Houthis store ammunition in residential areas

By Nabil Abdullah al-Tamimi in Aden


Houthi fighters chant slogans from the back of a vehicle during a January 3rd, 2017 gathering in Sanaa to mobilise fighters to battlefronts. [Mohammed Huwais/AFP]

By choosing to store weapons and ammunition in densely populated residential areas, the Iran-backed Houthis (Ansarallah) are putting civilian lives at risk, analysts following the conflict told Al-Mashareq.

According to local media, a weapons storage depot belonging to the Houthis exploded on December 15th in Sanaa's al-Jarraf distict, which is controlled by the militia. The cause of the explosion was not known.

Area residents said they fled their homes due to the intensity of the blast in a facility in al-Thawra public park, where the Houthis had concealed the weapons.

In November, a fire triggered a powerful explosion in the ammunition store of an arms trader in a district of Jawf province controlled by the Houthis, killing at least 20 people and injuring dozens more, local media reported.

The arms dealer and his family also were killed in the explosion in Barat al-Anan district, which reduced a number of houses to rubble and buried the occupants under the debris.

"The Houthis use gardens, mosques and schools to store weapons because they are non-suspect sites and under their control," writer Mounir Talal told Al-Mashareq. "The militias do not care about the safety of the people."

The Houthis also have been known to plant mines in mountain passes and along roads that are used by civilians, he said, putting noncombatants at risk.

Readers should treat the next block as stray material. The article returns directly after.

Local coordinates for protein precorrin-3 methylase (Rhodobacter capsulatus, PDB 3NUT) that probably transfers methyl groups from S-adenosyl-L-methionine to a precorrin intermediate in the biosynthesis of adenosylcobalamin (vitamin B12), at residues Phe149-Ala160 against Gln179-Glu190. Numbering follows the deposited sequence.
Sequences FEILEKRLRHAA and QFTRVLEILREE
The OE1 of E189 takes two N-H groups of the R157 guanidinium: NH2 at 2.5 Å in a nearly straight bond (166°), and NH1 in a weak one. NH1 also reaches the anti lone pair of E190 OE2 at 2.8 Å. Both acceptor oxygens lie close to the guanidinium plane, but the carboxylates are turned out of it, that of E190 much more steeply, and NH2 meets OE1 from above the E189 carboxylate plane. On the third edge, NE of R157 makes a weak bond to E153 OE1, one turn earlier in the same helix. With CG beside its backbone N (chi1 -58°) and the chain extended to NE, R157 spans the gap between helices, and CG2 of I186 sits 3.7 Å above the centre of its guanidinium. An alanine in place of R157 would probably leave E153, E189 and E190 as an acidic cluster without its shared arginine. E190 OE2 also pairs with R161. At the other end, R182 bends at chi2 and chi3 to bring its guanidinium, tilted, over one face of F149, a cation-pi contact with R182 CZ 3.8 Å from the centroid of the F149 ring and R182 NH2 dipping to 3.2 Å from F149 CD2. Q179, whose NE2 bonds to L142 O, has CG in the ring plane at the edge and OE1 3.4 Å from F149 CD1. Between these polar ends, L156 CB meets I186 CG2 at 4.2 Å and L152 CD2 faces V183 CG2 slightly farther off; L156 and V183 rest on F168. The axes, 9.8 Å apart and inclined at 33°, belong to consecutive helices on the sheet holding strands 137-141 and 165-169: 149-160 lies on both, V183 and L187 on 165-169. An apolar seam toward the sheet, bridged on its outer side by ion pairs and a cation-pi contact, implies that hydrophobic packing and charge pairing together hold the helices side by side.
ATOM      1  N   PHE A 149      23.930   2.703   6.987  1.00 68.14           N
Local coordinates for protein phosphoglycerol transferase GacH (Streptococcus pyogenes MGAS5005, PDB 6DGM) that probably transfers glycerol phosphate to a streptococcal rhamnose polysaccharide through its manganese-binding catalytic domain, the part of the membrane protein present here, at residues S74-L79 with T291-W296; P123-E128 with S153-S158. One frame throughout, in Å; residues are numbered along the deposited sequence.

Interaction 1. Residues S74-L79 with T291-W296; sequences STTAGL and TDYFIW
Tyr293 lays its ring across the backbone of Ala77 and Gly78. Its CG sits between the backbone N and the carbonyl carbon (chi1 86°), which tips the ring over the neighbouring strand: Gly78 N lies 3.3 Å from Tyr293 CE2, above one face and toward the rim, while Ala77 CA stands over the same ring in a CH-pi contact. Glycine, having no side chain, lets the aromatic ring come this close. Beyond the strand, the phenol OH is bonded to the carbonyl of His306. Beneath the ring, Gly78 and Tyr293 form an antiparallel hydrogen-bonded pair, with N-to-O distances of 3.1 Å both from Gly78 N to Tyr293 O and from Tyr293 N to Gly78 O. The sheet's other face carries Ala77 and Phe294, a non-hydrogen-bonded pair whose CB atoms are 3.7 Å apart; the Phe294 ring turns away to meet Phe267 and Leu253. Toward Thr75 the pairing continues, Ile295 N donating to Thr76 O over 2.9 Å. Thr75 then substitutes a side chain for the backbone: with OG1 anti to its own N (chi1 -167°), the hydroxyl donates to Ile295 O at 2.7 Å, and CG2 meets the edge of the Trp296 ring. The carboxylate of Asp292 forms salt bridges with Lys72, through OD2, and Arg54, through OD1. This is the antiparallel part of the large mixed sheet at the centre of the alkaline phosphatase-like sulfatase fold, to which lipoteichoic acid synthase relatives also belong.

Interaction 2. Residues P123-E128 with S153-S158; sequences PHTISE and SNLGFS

The December 15th explosion in Sanaa forced "the displacement of residents from their homes in search of other places that they feel are safe for them and their children", he added.

'Not restrained by principles'

"The Houthis’ actions are not restrained by principles, values or military norms that protect the lives of civilians," political researcher Amin al-Azazi told Al-Mashareq.

"Iran supports the Houthis with various weapons and missiles, and therefore Iran bears part of the responsibility for the Houthis’ actions," he said.

"The Houthis behave like a militia even though they have taken control of the capital, a large part of the country and the state’s resources," political analyst Yassin al-Tamimi told Al-Mashareq.

They have sought to establish a restricted area in al-Jarraf, he said, and have been stockpiling arms in this district and others to fortify their grip on Sanaa.

The stockpiling of arms and ammunition in such areas shows the Houthis "do not care about the devastating consequences of the presence of weapons and ammunition in residential districts", he said.

These actions demonstrate that the militia's primary concern is to hold on to its weapons and enhance its combat and defensive capabilities to meet the challenges ahead, he said.

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